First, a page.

The internet also facilitates getting in touch with experts, which I started doing long, long ago by post. Yes, write a letter, put it in an envelope, stamp it, and entrust it to the post office. When I wrote Murder on the Flying Scotsman, I corresponded with a gentleman who had worked on the Flying Scotsman AND was a member of the historical model railway society. He could tell me anything I wanted to know, down to the colour of the seats in first class and the pictures on the walls of the compartments.
Email is much easier and quicker. For The Bloody Tower, I got in touch with the librarian at the Tower of London. She kindly answered my questions, and when I went to visit - I hadn't been since I was a child - she had ready for me a box of books she thought might help, including the Governor's Day Book for the week Daisy, my sleuth, was there (1924).
I use the Oxford English Dictionary and Partridge's Dictionary of Slang a lot to make sure words and phrases are correct for the period. The website http://www.phrases.org.uk/ is also useful.
Some of my research for the general background of the Regency, the 1920s, and 1970ish (the Cornish Mysteries) comes from reading fiction written during the period. It gives one a feeling for the times that can't be matched by non-fiction.
I must also mention my ever-helpful Facebook friends. When I needed to know about life-saving methods in 1970, several people who had learned at about that time came to my aid. And when I needed to know (for the latest Daisy book, Heirs of the Body) whether I had ever in the previous 20 books mentioned Daisy's mother's first name, a Facebook friend knew it at once and several others tracked it down.
There comes a moment when you simply can't find a detail you want. You have to cut your losses and write around it or invent it. After all, if you're stumped, how many readers will know it? And you are writing fiction after all.
Is there anything you find particularly challenging when writing?
Thinking up names is always difficult! They have to be suitable for the period concerned. You have to make sure a given book doesn't have any characters with similar names, or even too many beginning with the same letter, which tends to confuse readers. As I'm writing about historical England, I have to consider class, too - some names are more appropriate for one level of society than another.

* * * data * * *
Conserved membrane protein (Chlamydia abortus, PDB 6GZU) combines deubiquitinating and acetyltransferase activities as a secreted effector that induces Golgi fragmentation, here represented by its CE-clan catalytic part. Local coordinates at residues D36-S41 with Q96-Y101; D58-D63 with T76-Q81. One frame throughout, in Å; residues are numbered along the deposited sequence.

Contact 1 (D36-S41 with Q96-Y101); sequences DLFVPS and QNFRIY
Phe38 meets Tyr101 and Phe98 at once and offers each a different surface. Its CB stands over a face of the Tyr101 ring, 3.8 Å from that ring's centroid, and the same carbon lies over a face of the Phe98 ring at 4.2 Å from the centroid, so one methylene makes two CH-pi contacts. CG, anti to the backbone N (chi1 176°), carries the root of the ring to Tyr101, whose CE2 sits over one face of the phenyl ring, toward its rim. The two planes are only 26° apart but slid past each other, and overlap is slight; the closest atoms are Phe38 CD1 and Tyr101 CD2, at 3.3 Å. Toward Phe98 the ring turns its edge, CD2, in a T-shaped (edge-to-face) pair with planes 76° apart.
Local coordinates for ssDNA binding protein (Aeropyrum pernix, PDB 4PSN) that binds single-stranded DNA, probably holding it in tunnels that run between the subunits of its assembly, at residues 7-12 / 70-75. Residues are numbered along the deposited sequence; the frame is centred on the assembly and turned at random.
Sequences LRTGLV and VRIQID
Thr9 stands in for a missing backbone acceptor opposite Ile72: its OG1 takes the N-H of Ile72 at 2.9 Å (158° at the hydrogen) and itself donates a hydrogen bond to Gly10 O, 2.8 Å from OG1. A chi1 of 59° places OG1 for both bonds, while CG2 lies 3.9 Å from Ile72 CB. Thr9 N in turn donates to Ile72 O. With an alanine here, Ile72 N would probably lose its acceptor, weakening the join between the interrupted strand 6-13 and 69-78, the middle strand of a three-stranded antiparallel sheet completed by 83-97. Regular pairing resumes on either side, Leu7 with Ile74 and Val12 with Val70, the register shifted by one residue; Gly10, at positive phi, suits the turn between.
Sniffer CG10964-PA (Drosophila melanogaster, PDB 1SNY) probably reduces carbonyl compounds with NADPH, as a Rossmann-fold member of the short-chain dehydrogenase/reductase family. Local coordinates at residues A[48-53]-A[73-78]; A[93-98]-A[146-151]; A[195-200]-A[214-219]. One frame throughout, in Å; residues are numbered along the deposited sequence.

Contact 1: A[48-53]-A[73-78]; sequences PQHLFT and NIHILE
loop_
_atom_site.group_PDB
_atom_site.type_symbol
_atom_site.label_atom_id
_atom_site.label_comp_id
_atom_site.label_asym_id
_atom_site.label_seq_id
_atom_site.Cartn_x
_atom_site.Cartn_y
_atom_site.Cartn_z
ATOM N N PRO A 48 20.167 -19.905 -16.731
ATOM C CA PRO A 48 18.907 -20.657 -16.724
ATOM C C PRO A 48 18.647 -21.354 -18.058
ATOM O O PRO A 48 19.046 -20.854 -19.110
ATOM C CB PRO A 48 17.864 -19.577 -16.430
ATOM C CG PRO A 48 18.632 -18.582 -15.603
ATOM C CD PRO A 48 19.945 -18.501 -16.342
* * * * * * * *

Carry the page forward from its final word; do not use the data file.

Odd things can happen when you decide to change the name of a character when you're halfway through. In one book I had a Frenchman called Louis; I decided he ought to be Alain and did a global replace, having forgotten my heroine's parents met in Louisiana - which came out as Alainiana, though it was caught before printing! In the book I'm writing now, there's a character who's either Isabel or Isabella. I want her to be Isabel, but my fingers have a mind of their own and she keeps appearing as Isabella. I just hope she ends up in print with the same name throughout.
What do you use to write?
My first 4 or 5 books I wrote longhand and then typed. I couldn't concentrate on both the creative process and whether I was going over the end of the line or bottom of the page on the typewriter. Then I got my first computer. It was heaven, and I've been using computers ever since.
What are you currently working on?
I'm writing the 22nd Daisy Dalrymple Mystery, tentatively entitled Superfluous Women. Its theme is the 2 million women who, mostly because of the appalling death toll of the First World War, could be pretty certain they would never find husbands. The newspapers labelled them surplus or superfluous women and some suggested they should be encouraged to emigrate to the wild colonies where women were scarce. They had to learn to embrace a life quite different from what they had grown up to expect. The words also suggest - I hope! - that someone is killing women he considers superfluous
Interviewed by Rachael Pegram on behalf of Book People